Last Friday the monthly jobs number was released. The economy added 255,000 new jobs -- a very solid number. More importantly was how the markets reacted to that number. Equity markets zoomed higher and never sold off, even commodity prices rose. Of course with prices at ridiculously low levels in commodities there is nowhere to go but up.
For farmers, the high stakes bet they make every year borrowing millions of dollars to put their crop in the ground has become more of a challenge as the ability to borrow becomes tougher and tougher. Borrowing money has become a major challenge even though we are told the money printing trickledown economics is supposed to make it easier. Based on all of the press conferences given by the Fed governors, one would think they are giving money away.
The nation's farmers and rural communities are dealing with low commodity prices while the Federal Reserve is trying to create inflation. Farmers and producers deal with the issue of higher input costs with low selling prices, not a great combination especially with higher lending costs. Financial engineering by the central banks around the globe is one of the bigger con games, Ponzi schemes ever created.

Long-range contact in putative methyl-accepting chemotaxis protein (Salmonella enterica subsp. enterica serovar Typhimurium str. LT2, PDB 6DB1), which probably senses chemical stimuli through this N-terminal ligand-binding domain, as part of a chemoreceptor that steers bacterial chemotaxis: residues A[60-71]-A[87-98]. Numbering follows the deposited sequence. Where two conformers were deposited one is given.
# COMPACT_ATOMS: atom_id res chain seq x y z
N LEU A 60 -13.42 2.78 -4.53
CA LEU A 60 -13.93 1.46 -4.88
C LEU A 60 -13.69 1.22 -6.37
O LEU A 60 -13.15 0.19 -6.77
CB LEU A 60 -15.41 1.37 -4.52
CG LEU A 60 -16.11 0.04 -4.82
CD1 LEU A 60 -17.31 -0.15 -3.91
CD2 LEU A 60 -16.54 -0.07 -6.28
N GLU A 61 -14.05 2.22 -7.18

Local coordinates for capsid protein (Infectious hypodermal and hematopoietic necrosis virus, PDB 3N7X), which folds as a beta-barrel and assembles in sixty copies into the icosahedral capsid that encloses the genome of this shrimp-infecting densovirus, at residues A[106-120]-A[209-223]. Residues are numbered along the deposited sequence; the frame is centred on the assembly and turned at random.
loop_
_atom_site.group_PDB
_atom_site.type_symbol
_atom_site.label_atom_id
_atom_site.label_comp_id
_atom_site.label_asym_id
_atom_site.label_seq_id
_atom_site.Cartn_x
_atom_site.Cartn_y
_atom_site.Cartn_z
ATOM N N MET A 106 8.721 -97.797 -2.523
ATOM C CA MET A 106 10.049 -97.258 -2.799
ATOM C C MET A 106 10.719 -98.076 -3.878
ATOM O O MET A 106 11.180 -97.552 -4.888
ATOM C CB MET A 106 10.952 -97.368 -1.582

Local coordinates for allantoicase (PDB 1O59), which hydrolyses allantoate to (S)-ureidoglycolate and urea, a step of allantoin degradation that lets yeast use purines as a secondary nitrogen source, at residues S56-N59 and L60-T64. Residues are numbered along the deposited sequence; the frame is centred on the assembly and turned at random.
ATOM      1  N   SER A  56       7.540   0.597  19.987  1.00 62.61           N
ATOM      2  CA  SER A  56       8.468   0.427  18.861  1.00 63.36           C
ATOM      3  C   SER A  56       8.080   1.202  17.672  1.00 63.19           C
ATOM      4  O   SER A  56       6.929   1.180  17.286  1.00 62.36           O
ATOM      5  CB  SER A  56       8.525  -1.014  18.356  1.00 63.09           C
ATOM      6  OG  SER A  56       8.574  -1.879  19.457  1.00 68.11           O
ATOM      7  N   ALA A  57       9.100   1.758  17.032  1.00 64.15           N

There is a bigger issue for farmers and producers besides the lowered production, higher input and borrowing costs. The problem is the way that production is reported. Every report shows a bumper crop with record yields except if you are in North and South Dakota, Kansas and other areas around the country.
Corn is being priced at yields as high as 170 bu. per acre, yet we are hearing numbers as low as 80 bu. per acre -- not a great number considering the input, labor and borrowing costs are the same. I find it troubling when reports lump everyone together proving once again that the numbers being reported like the financial engineering is a croc.
With all of this manipulation what we are really missing is free markets and true price discovery. The free market system on its own is pure. A buyer and a seller meet and exchange wealth, meeting the needs of both. What we have here is the trickledown kick the can down the road economics hoping that these problems will disappear.
Keep those stops tight!
The views, opinions and positions expressed by the author are theirs alone and do not necessarily reflect the views, opinions or positions of Pro Farmer.